Get The Latest News!

Don't miss our top stories and need-to-know news everyday in your inbox.

ALTON - Tempers flared, but no one was harmed during a rally held Saturday morning at Lincoln-Douglas Square.

The rally was organized by two local pastors, Danny Holliday and Ralph Blake under the umbrella group, “Citizens for Child Safety.” The purpose of the rally, the pastors said, was to bring awareness of a new law allowing students to use the bathroom based on the gender with which they most identify. The flier for the rally, which could be found around the River Bend, said the law was putting children in danger.

“They could be... forcibly exposed!” It warned. “They could be... sexually harassed! They could be... traumatized! They could be... sexually molested!”

The ominous tone of the flier carried to the rally. During the rally, Holliday said the “founders of the transgender movement” were “pedophiles and enthusiasts of beastiality and group sex.”

These comments received boos and cries of expletives from a group of transgender activists and allies who had gathered at the square as well. The opposition group often interrupted Holliday, Blake and the other speakers talking on their behalf. Holliday told the transgender activists he would be happy to debate them and would like to speak with their leader and arrange such a debate.

Lesleigh Robins, a board member of Metro Trans Umbrella Group (MTUG) said she heard about the rally via social media. As far as she knew, it was the first rally against the new legislation, which takes effect this coming school year, in the entire St. Louis Metro Area. She said her children's school district has had no problem with the issue.

“The school has no issue with me,” she said. “I use the unisex bathroom when I go to visit.”

During Blake's speech, he said he was worried children could be traumatized at young ages by seeing genitalia not matching theirs while using the bathroom. He also raised concerns about children being easier to sexually assault and molest upon the passing of this law, a concern Robins said was without foundation.

“There has not been one issue with trans people molesting someone in the bathroom,” she said.

Robins said she was promised by the pastors they would not use “hate speech,” but said they did not keep to their end of the deal when they compared transgender people to pedophiles, specifically Dr. John Money.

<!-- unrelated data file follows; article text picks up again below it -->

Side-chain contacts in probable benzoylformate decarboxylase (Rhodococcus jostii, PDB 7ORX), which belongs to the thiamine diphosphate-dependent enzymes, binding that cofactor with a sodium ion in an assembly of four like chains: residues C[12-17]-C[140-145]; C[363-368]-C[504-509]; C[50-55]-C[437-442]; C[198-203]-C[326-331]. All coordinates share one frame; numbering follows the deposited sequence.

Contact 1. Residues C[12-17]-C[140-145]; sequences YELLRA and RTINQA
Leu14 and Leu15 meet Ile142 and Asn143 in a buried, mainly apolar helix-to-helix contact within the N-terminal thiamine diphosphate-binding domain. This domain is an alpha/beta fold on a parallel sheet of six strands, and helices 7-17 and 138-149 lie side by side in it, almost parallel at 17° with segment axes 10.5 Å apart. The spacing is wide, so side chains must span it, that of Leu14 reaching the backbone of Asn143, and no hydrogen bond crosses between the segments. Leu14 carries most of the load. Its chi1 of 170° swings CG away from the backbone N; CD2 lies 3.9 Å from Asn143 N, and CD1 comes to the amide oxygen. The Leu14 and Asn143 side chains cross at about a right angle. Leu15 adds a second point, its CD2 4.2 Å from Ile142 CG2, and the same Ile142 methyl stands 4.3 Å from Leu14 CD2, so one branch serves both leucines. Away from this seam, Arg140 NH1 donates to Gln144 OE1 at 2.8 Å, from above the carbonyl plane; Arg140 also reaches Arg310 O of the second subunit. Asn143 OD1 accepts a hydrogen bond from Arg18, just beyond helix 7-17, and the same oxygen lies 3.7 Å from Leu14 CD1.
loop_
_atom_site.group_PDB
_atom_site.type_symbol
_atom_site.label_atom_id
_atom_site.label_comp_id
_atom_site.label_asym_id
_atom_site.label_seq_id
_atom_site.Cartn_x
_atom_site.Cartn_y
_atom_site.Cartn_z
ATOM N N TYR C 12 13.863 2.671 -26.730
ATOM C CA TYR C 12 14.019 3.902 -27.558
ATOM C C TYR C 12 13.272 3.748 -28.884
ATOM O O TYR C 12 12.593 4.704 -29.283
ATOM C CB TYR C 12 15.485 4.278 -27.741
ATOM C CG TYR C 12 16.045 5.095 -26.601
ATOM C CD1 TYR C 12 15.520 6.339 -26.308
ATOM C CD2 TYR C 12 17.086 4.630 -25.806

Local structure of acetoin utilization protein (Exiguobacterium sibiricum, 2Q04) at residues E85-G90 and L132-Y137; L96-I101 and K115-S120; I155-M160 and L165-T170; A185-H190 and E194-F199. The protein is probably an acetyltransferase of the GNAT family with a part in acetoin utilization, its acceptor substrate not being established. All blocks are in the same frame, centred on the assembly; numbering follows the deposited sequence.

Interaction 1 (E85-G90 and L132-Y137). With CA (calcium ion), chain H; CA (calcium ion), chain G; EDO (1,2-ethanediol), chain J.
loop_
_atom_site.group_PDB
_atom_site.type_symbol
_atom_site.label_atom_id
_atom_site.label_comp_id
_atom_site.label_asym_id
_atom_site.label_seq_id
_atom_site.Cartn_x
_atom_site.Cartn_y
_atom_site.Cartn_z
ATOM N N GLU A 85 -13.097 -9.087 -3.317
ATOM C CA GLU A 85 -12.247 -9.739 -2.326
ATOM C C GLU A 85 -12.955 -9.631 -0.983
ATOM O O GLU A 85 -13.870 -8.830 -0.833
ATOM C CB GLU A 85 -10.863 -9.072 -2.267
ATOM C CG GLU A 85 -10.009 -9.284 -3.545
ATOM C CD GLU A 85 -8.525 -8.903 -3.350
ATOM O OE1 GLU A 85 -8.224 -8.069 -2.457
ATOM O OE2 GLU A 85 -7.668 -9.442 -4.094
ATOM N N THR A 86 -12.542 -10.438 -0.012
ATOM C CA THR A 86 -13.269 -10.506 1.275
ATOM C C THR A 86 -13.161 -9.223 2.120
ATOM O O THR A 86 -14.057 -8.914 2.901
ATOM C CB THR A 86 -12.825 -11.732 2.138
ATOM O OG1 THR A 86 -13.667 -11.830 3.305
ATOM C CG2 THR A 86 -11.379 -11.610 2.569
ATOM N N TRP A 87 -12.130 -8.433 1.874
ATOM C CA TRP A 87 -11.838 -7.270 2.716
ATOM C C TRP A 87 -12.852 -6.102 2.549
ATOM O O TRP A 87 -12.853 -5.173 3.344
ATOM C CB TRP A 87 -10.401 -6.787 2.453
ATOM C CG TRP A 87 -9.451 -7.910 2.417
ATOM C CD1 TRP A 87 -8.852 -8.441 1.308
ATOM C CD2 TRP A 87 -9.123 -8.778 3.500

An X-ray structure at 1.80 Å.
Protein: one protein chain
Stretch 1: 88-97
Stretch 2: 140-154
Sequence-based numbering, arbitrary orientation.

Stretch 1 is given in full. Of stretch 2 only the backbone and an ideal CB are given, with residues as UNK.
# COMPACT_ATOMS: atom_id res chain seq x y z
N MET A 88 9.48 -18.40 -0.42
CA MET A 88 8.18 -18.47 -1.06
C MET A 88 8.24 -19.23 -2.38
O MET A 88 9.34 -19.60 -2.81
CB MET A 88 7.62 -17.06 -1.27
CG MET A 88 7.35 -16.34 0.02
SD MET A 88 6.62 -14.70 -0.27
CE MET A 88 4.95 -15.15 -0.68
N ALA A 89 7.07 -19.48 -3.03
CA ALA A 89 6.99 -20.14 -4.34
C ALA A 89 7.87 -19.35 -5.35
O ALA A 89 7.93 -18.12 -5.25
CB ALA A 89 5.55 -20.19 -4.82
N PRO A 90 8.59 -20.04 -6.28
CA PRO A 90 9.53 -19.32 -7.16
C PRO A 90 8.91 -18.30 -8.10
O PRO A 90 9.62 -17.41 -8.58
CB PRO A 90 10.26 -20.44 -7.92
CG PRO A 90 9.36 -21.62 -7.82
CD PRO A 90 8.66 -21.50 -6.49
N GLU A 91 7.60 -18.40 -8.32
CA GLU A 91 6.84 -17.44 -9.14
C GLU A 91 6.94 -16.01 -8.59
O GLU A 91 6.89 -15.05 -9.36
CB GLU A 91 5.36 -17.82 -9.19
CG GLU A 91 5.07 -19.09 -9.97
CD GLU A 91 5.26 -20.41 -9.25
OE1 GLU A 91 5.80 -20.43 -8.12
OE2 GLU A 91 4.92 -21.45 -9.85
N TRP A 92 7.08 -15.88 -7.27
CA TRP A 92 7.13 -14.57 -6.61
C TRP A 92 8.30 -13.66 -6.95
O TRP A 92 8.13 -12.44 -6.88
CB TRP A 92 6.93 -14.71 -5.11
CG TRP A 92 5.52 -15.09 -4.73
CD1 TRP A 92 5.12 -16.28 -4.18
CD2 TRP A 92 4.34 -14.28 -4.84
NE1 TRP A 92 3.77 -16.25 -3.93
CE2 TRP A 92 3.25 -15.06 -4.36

Article continues after sponsor message

Dr. John Money was a sexologist credited with distinguishing the difference between biological sex and gender who decided to raise a person born a male as a female after a botched circumcision. During the child's formative years, Money forced the child into unethical experiments, which were nothing short of sexual abuse. Once the child came of age, he identified as a male, and later committed suicide, partially due to the trauma of Money. Holliday invoked Money's name during his speech as a figurehead of the entire transgender movement.

Two transgender allies from Edwardsville, who identified themselves as Jimmy and Ella, said the assertion the transgender movement has figureheads and founding fathers was incorrect.

“How can a movement have modern founders if the concept has been around for thousands of years?” Jimmy challenged.

Jimmy and Ella also said the rally's assertion it was to defend the rights of children missed the mark as well.

“They don't understand the difference between special rights and equal rights,” Ella said. “They said they want equal rights for everyone, but not for our kids.”

Holliday described the numbers of transgender students as less than one percent. He said catering to less than one percent of people at “the cost” of everyone else was not fair. He said he would defend children through this mission, and asserted he would not stop until the law was repealed.

“If I was strong enough to fight for our country in the United States Marine Corps, I am strong enough to fight for our children,” he said.

During Holliday's speech, transgender activist Amy Jade danced, yelled and used obscene hand gestures to show her disgust with the words he was saying. She said she wanted to stand in solidarity peacefully, but lost her cool at some of the pastor's remarks.

“I wanted to be a lot more calm, until the word pedophile was used against us,” she said.

The conclusion of the rally was not the end of the Citizens for Child Safety's agenda, however. On the back of the flier, the group listed the dates of upcoming school board meetings for Alton, Bethalto, East Alton Wood River and Roxana School Districts. Their presence at school board meetings may bring their opposition as well, Robins said.

Robins expressed her concern about transgender students in those districts who may already be going through the typical rough times, which are a part of childhood, adolescence and school. She worried these demonstrations and “hate speech” may negatively affect transgender students within those districts even further.

One thing both groups seemed to agree upon, however, was the suicide rate for transgender people is nearly 20 percent. The transgender people gathered blamed that on the hate speech. The rally organizers blamed it on having a “sick mind.”

The rally concluded with a prayer from Holliday asking for “peace” to come to the transgender people and for them to realize “they are loved, even if we disagree.”

More like this:

May 2, 2024 - Community Marks National Day of Prayer Celebration at Alton Amphitheater

May 23, 2024 - Letter To The Editor: Reflections About Current Nationwide Antisemitic Upheaval

Dec 3, 2023 - Attorney General Raoul Files Brief Supporting Transgender Students Fighting Idaho Law

May 16, 2024 - Madison County Board Votes for Pay Raises

May 31, 2024 - L&C OTA Alumna Amy Jun Makes a Difference Through Occupational Therapy